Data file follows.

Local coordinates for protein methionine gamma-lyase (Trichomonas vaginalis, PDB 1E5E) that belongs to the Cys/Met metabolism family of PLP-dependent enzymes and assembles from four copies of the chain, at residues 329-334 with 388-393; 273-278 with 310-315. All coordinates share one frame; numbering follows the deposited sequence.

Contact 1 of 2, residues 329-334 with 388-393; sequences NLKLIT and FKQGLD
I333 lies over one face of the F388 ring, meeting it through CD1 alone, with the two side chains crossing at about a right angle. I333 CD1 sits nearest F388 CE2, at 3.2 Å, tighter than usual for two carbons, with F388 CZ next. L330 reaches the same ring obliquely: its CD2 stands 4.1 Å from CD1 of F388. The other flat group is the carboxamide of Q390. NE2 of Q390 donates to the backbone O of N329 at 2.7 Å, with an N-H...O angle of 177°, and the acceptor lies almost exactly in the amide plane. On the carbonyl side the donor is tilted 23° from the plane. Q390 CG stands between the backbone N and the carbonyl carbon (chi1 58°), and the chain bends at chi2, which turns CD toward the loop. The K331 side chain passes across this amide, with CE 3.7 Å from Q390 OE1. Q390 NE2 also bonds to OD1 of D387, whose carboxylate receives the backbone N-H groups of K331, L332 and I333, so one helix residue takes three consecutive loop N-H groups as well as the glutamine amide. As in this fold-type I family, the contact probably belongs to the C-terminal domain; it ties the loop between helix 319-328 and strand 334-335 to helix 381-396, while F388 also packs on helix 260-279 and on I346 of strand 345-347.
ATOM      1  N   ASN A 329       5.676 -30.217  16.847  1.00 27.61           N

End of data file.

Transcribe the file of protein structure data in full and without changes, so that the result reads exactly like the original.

Local coordinates for protein methionine gamma-lyase (Trichomonas vaginalis, PDB 1E5E) that belongs to the Cys/Met metabolism family of PLP-dependent enzymes and assembles from four copies of the chain, at residues 329-334 with 388-393; 273-278 with 310-315. All coordinates share one frame; numbering follows the deposited sequence.

Contact 1 of 2, residues 329-334 with 388-393; sequences NLKLIT and FKQGLD
I333 lies over one face of the F388 ring, meeting it through CD1 alone, with the two side chains crossing at about a right angle. I333 CD1 sits nearest F388 CE2, at 3.2 Å, tighter than usual for two carbons, with F388 CZ next. L330 reaches the same ring obliquely: its CD2 stands 4.1 Å from CD1 of F388. The other flat group is the carboxamide of Q390. NE2 of Q390 donates to the backbone O of N329 at 2.7 Å, with an N-H...O angle of 177°, and the acceptor lies almost exactly in the amide plane. On the carbonyl side the donor is tilted 23° from the plane. Q390 CG stands between the backbone N and the carbonyl carbon (chi1 58°), and the chain bends at chi2, which turns CD toward the loop. The K331 side chain passes across this amide, with CE 3.7 Å from Q390 OE1. Q390 NE2 also bonds to OD1 of D387, whose carboxylate receives the backbone N-H groups of K331, L332 and I333, so one helix residue takes three consecutive loop N-H groups as well as the glutamine amide. As in this fold-type I family, the contact probably belongs to the C-terminal domain; it ties the loop between helix 319-328 and strand 334-335 to helix 381-396, while F388 also packs on helix 260-279 and on I346 of strand 345-347.
ATOM      1  N   ASN A 329       5.676 -30.217  16.847  1.00 27.61           N